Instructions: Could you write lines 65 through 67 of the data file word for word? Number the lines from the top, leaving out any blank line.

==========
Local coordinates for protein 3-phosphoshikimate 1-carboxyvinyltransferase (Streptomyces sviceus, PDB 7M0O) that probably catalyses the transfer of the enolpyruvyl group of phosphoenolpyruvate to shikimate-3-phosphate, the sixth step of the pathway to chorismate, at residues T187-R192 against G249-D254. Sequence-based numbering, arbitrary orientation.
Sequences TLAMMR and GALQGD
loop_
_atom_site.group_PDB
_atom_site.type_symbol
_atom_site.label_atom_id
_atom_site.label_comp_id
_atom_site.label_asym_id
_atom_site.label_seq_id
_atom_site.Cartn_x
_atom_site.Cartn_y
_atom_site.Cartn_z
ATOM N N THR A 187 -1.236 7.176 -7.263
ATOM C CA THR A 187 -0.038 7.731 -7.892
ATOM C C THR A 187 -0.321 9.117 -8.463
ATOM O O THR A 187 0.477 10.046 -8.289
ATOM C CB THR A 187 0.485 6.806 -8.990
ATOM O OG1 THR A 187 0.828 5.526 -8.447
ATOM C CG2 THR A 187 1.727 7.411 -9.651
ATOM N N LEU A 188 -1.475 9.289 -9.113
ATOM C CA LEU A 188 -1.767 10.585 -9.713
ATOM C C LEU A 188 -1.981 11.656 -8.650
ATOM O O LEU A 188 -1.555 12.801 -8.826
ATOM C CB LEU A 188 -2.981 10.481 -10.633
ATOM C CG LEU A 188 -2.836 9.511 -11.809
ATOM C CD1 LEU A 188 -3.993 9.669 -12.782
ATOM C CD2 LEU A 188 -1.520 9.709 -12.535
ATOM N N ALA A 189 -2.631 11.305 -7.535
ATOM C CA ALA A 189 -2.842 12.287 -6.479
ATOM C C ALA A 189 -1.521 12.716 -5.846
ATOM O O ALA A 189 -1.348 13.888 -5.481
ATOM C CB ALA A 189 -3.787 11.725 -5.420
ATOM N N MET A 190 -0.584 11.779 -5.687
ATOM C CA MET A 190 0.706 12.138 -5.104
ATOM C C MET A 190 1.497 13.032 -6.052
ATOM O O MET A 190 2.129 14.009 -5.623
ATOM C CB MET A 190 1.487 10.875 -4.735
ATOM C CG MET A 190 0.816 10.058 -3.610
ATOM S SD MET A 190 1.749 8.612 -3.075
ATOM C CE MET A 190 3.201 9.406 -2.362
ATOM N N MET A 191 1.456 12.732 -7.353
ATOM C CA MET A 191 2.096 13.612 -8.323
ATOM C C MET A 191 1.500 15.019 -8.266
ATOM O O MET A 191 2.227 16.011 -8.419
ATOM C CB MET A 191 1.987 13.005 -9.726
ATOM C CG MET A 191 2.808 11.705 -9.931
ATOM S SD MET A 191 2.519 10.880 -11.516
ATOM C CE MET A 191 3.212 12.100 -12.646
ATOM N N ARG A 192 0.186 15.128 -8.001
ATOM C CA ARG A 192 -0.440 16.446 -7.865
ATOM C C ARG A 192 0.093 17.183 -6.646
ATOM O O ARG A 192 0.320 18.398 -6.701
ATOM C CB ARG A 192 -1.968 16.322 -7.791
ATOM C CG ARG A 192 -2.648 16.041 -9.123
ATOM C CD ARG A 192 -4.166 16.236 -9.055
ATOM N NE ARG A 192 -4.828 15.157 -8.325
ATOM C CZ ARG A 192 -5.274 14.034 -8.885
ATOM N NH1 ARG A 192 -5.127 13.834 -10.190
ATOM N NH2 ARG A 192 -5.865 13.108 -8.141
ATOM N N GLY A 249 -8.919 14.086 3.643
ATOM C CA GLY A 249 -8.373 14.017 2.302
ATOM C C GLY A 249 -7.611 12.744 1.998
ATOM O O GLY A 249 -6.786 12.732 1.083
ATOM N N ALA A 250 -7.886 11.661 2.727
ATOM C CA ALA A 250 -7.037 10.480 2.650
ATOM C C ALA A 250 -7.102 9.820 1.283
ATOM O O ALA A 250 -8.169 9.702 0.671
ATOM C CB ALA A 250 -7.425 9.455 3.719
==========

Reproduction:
ATOM C CA ALA A 250 -7.037 10.480 2.650
ATOM C C ALA A 250 -7.102 9.820 1.283
ATOM O O ALA A 250 -8.169 9.702 0.671